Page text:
In these sentences, the clauses introduced by which, when, and where are nonrestrictive; they do not limit or define, the merely add something. In the first example, the clause introduced by which does not serve to tell which of several possible audiences is meant; the reader presumably knows that already. The clause adds, parenthetically, a statement supplementing that in the main clause. Each of the three sentences is a combination of two statements that might have been made independently.
The audience was at first indifferent. Later it became more and more interested.
Napoleon was born in 1769. At the time Corsica had but recently been acquired by France.
Coleridge wrote The Rime of the Ancient Mariner at Nether Stowey. Nether Stowey is a few miles from Bridgewater.
Restrictive clauses, by contrast, are not parenthetic and are not set off by commas. Thus,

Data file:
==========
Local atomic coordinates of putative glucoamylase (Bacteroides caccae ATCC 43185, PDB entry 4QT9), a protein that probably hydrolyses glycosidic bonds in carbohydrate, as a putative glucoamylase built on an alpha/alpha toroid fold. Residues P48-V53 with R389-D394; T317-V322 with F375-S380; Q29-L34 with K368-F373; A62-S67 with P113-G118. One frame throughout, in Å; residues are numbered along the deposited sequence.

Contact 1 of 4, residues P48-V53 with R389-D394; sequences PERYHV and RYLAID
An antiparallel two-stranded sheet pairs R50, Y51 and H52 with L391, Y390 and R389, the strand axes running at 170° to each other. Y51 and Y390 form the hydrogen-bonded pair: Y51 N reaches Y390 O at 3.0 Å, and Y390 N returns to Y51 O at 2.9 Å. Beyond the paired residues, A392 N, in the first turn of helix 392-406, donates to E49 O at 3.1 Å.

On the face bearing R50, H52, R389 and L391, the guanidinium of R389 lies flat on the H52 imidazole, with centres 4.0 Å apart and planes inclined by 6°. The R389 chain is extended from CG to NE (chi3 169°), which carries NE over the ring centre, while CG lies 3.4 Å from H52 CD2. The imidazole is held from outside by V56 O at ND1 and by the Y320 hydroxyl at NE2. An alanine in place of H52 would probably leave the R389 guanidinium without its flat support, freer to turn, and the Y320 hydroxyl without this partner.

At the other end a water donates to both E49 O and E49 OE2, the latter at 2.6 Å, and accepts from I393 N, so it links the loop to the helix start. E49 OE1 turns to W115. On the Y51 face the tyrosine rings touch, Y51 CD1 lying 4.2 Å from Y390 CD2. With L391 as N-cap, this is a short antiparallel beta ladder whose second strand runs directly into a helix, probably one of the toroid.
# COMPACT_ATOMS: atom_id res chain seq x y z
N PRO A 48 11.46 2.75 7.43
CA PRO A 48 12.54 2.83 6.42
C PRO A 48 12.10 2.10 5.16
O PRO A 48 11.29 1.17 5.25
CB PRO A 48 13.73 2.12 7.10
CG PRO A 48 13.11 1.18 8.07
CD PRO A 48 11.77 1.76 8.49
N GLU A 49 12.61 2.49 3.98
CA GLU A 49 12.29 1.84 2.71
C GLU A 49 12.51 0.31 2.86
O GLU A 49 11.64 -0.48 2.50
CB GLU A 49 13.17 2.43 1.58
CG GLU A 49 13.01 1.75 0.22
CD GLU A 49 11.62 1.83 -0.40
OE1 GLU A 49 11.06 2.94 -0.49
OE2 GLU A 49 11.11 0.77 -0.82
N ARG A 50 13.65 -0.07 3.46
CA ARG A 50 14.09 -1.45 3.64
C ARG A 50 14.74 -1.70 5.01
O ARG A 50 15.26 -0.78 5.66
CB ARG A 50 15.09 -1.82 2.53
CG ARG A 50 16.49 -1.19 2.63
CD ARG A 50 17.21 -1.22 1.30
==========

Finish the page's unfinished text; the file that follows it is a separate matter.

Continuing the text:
People who live in glass houses shouldn’t throw stones.
Here the clause introduce by who does serve to tell which people are meant; the sentence, unlike the sentences above, cannot be split into two independent statements.
So, although there is a rule regarding the use of that and which, the rule is not as firm as the use of commas to set off the nonrestrictive clause. I would say that the use of commas is definitive. Actually, the definitive test is whether the sentence can be split into two independent sentences, but I think that’s what Lammers is trying to prove: That the statute’s language does not allow for the sentence to be split, as evidenced by the use of punctuation and relative pronouns.
If I had to make this argument, I would argue that the commas are the definitive indicator, and that which is sometimes used to introduce restrictive clauses in flowery language such as the Bible or, presumably, statutes. Since Strunk and White is practically the catechism of modern English writing style, my argument would probably convince an English teacher, but I don’t know if it will help with a judge.